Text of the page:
At times, however, it is frustration that inspires. One of the most meaningful activities that I have students do with Sir Gawain now began with a mundane assignment; I asked students to answer a few questions about the reading for the next day: How does the Pentangle represent Sir Gawain? What knightly characteristics are NOT emphasized in the pentangle? The next day we talked about the code of chivalry and Gawain’s embodiment of that code, and we discussed the significance of the star itself, the meaning of the infinite in relation to the pentangle, the symbolism—both pagan and Christian—of the triangle, and the interconnectedness of the triangles that make up the pentangle, and we related these ideas to symbols of our time like the circle of life and other circles thatsymbolize eternity. But some students did not seem to grasp that a multiplicity of meanings could be applied to the pentangle; they thought the pentangle should or could only represent one thing. On impulse, I offered the students extra credit for a concrete rendering of the Pentangle. I asked them to “make” a Pentangle and to write one aspect of the Code of Chivalry (and, thus, Gawain’s character) on each of the points of the star. I hoped for the best—that each student would have a different concept.

 

The discussion the next day, as students presented their pentangles, was much more profound than I could have imagined. One student created a pentangle where the points fold into a pentagon, which is made up of triangles that can be subdivided into triangles, which, in theory, could be subdivided infinitely: the very “infinite knot” mentioned in line 630. Another student created a pentangle made up of the two separate triangles, one gold and one silver; she theorized that the silver could represent the Celtic triple goddess or the three stages of man’s life; the gold triangle, the holy trinity of Christianity.Clearly she was following the evolution of the Irish stories of Cuchullain and Lugh (which we read in class) to Sir Gawain; the Pentangle melded the two into one form, one belief system. Another pentangle made of red and black triangles prompted a discussion of Satanism and the use of the pentagram in satanic worship, turning the symbolism upside down. The work itself was not meant to represent those elements, but once it was suggested, we all agreed that it was worth discussing. I don’t know much about Satanism, but one girl in the class is somewhat of an expert on Wicca and quickly cleared up misunderstandings about Satanism and Wicca. At the end of Sir Gawain, when Morgana Le Fay (whose presence strengthens the argument for the tale’s Irish roots) is revealed as the perpetrator, these ideas about Wicca were revived for more discussion about contemporary ideas of magic compared to medieval ideas. The students’ representations of the pentangle were beautiful, and the discussion was convivial.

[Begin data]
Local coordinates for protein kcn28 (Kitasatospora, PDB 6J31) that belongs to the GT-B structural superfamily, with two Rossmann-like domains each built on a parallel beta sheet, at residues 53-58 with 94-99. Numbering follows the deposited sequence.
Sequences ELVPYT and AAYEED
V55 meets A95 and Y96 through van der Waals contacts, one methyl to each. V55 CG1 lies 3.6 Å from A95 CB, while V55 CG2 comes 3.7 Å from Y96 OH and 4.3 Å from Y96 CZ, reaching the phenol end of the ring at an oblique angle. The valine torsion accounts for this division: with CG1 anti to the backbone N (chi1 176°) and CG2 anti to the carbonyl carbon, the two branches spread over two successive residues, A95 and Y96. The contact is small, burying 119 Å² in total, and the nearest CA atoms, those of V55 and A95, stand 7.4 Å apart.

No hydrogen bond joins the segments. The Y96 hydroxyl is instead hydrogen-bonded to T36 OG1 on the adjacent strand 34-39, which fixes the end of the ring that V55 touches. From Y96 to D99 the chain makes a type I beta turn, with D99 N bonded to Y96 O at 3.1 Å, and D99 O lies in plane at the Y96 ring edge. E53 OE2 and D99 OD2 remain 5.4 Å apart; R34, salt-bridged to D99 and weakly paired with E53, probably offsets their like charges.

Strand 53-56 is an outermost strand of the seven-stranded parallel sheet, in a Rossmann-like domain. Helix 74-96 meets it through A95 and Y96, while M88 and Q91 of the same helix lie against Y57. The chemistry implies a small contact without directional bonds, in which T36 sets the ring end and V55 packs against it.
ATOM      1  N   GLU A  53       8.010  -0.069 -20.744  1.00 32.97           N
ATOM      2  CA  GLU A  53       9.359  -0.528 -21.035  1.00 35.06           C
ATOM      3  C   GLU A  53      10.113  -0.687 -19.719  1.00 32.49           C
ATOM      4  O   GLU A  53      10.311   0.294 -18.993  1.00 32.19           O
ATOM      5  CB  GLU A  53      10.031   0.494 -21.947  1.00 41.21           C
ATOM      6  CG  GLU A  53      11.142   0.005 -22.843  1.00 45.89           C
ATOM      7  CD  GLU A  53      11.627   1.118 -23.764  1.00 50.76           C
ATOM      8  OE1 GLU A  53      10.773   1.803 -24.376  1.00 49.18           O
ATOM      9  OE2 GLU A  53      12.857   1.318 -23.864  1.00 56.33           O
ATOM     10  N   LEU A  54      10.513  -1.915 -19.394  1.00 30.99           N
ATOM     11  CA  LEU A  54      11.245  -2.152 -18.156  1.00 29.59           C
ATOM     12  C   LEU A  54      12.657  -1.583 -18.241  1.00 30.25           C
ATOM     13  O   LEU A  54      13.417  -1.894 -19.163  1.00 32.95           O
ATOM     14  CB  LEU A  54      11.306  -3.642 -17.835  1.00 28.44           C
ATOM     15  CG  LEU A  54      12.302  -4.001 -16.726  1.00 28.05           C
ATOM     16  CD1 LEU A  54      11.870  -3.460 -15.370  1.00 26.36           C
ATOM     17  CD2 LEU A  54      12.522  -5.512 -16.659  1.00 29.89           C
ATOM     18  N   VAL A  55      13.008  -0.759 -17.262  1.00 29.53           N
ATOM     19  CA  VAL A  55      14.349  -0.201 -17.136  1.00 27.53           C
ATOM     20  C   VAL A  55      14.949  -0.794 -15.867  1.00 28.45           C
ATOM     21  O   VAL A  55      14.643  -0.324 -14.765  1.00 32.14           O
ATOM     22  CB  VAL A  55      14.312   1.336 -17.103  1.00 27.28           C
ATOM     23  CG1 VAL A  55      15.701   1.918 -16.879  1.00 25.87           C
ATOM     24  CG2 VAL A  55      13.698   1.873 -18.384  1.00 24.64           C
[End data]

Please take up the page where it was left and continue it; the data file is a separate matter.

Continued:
When students have preconceived ideas about a particular subject, it is often difficult to win them over. However, presenting medieval literature in ways that are interactive and meaningful can succeed where more traditional methods might fail. The increasing number of students taking British Literature is one measure of success. One other measure is word of mouth: the word in the halls at Dexter High School is that British Literature is “fun.”

           

Jo Muszkiewicz teaches AP English and Composition, British Literature, Advanced Composition and Literature and Composition at Dexter High School in Michigan. In the ten years she has taught at Dexter she has been the recipient of four Outstanding Teacher awards. She also holds a BA in Anthropology and an MA in Literature.

 

The Once and Future Classroom , Volume V, Issue 2, Fall 2007
http://www.teamsmedieval.org/ofc/F07/gawain.htm